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Use These Questions to Keep Personal Development Resolutions Alive All Year Long: Who do you want to BE?

Each January people fill gyms and exercise clubs across the nation with hope to follow through in their New Year’s resolutions to work out. So many plans of what people want to DO fill calendars in January. Yet often our intentions of doing things differently fall by the wayside as habits pull us back to past ways of “doing” life.

  • Have you considered who you want to “be” – both in this New Year and across your life span?
  • What character qualities will people best describe you with after your life is over?
  • What legacy are you creating now, today, this year…when it comes to how you interact with people and society?

For the past 3 years, I have taken on a character trait or attitude of the heart that I desire to really BE like, and have focused on it for a month in the year. And the next year come January, I revisit that character trait and way of being, in an effort to possess that trait as a fiber of who I am.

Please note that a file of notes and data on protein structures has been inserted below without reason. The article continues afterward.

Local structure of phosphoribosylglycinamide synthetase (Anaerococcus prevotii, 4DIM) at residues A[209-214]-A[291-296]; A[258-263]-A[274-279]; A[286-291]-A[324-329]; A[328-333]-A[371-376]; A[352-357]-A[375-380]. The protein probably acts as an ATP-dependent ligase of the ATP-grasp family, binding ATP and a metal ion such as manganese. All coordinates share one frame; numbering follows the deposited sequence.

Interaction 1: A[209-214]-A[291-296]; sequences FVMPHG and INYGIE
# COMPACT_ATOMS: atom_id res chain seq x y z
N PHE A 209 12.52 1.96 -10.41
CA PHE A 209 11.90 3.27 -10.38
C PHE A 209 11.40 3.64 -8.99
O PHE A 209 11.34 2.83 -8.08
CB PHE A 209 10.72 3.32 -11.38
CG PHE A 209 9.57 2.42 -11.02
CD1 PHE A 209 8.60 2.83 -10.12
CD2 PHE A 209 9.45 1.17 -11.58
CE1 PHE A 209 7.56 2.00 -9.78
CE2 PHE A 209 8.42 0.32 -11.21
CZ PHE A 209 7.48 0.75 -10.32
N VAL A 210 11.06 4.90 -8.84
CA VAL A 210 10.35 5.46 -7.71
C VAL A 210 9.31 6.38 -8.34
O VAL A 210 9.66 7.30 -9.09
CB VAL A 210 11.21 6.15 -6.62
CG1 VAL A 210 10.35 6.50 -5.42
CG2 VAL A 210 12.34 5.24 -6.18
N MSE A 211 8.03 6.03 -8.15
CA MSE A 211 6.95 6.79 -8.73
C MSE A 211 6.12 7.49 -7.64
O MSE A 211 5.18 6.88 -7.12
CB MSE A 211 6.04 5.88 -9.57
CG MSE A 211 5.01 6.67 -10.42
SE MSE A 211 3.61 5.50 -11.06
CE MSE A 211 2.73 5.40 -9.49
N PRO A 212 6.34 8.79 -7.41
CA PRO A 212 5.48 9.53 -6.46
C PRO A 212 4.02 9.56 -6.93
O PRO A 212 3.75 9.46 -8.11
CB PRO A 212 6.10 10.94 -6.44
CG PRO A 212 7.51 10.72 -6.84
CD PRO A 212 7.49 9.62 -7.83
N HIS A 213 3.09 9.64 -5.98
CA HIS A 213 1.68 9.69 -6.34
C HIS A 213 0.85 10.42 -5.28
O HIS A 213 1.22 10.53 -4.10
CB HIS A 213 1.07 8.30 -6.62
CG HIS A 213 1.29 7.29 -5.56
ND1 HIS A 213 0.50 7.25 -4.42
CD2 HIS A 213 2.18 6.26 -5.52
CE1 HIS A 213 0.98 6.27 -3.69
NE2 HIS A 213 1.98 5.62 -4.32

For example, it is January, and for the 4th year, during this month I will examine the place that compassion is integrated into my behavior, self, attitudes, calendar (how I spend my time), and thoughts. When it comes to being a person of compassion, now that I have a few years of taking a month to develop this trait, how am I doing?

It has been fun to focus on character and qualities of who I want to “be” with an annual focus on one for a month each year. These 12 ways of “being” are becoming more of who I am.

With a month to consider, reflect, ponder, and learn how to “be” more like each of these 12 traits, I have found that it results in changes in what I DO and how I act and relate to people and our world.

What do you want to BE in the New Year? Here are some strategic questions to consider – both now in the beginning of the year – as well as at any point in the year. I believe these can serve as a powerful, cyclical, personal character growth tool; at least they were for me over the past years, and continue to be focusing.

January – Compassion